ColombiaPresentNativeUSDA-ARS (2012); Holm et al. (1979)
EcuadorPresentNativeUSDA-ARS (2012)
French GuianaPresentNativeUSDA-ARS (2012)
GuyanaPresentNativeUSDA-ARS (2012)
PeruPresentNativeUSDA-ARS (2012)
SurinamePresentNativeUSDA-ARS (2012); Holm et al. (1979)
VenezuelaPresentNativeUSDA-ARS (2012)

History of Introduction and Spread

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The only certain date for introduction is about 2008 in Spain (Ferrer and Laguna, 2009).


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Introduced toIntroduced fromYearReasonIntroduced byEstablished in wild throughReferencesNotes
Natural reproductionContinuous restocking
Spain   Horticulture (pathway cause) Yes Ferrer and Laguna (2009) With planting medium – coconut fibre

Risk of Introduction

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As a weed in rice there is a significant risk of introduction as a contaminant of rice seed. In the case of introduction to Spain, Ferrer et al. (2009) hypopthesise that this species could have been introduced in contaminated coconut fibre used as a substrate for plant culture.


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L. hyssopifolia is a plant of wet places in the tropical zone, usually in standing water, rice paddies, and the edges of streams and swamps, but it also occurs along wet roadsides and in moist grassland. It has been recorded as a major rice weed on both clay-loam and clay soils (e.g. in South Andaman by Singh and Gangwar, 1987). It may be abundant in natural wetlands, as in peat-lands in Selangor, Malaysia (Baki et al. 1997), and in wetlands in Venezuela (Gordon and Valk, 2003).

Habitat List

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Terrestrial – ManagedCultivated / agricultural land Principal habitat Harmful (pest or invasive)
Terrestrial ‑ Natural / Semi-naturalWetlands Principal habitat

Hosts/Species Affected

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Rice is by far the most important crop to be affected but other cereals (maize and sorghum) are apparently infested to some degree in Nigeria (Weber et al., 1995) and young cocoa plantations in Brazil (Mori et al., 1980). Holm et al. (1997) note that it occurs in maize in India, rubber and sugarcane in Thailand, sorghum and pineapple in Malaysia and taro in Samoa.

Host Plants and Other Plants Affected

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Growth Stages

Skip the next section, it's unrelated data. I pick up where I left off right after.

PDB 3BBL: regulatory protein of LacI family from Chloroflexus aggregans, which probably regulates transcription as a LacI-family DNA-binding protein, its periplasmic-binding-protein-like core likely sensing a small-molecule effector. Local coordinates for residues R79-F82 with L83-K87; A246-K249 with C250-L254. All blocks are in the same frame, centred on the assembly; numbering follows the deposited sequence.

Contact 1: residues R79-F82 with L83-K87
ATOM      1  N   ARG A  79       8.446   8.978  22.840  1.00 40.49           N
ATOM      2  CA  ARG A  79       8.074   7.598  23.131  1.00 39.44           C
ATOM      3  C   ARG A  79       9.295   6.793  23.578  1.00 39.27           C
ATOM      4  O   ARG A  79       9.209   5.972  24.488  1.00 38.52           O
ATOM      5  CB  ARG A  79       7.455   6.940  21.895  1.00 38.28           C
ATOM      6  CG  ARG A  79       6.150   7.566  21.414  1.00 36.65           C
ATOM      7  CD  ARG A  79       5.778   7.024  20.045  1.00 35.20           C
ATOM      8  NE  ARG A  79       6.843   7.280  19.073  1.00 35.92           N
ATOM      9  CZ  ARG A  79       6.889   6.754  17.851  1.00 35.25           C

Top of page Flowering stage, Fruiting stage, Pre-emergence, Seedling stage, Vegetative growing stage

Biology and Ecology

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Chromosome number 2n = 18 (Raven and Tai, 1979.). 

Reproductive Biology

In L. hyssopifolia which possesses both non-endocarp and endocarp seeds, non-endocarp seeds are first dispersed at ripening of fruit while endocarp seeds remain on the parent plant for several weeks and months before they are eventually dispersed into water (Oziegbe et al., 2010). Total seed production can be 75,000 seeds per plant (Pancho, 1964), and Begum et al. (2008) record L. hyssopifolia being the third most abundant in the seed bank of rice fields in Malaysia. It was also one of the most abundant in the seed-bank in a Venezuelan wetland (Gordon and Valk, 2003).

Germination can occur between 10 and 40°C, with optimum temperatures being 15 to 35°C (Sauerborn et al., 1988). 

Seeds of L. hyssopifolia require light for germination, and burial in soil, even to 1 cm depth, greatly reduces germination (Pons, 1985; Chauhan and Johnson, 2009). The same authors confirm germination is also reduced under flooding to just 2 cm depth, though Sahid and Hossain (1995) obtained some germination down to a water depth of 4 cm. When delayed to 21 days after sowing, however, flooding to a depth of 10 cm did not significantly suppress growth (Chauhan and Johnson, 2009). 

In a study in Nigeria, germination of fresh seed on filter paper was high, but slow. Seeds placed on the surface of different soil types was very low < 10%) on loamy and clay soils and moderate (37%) on sandy soil. After 6 months storage germination was high and rapid on all surfaces. It is unclear how the soils influenced germination even when the seeds were placed on the surface, but the results suggest there is some degree of dormancy in freshly shed seeds (Oziegbe et al., 2010).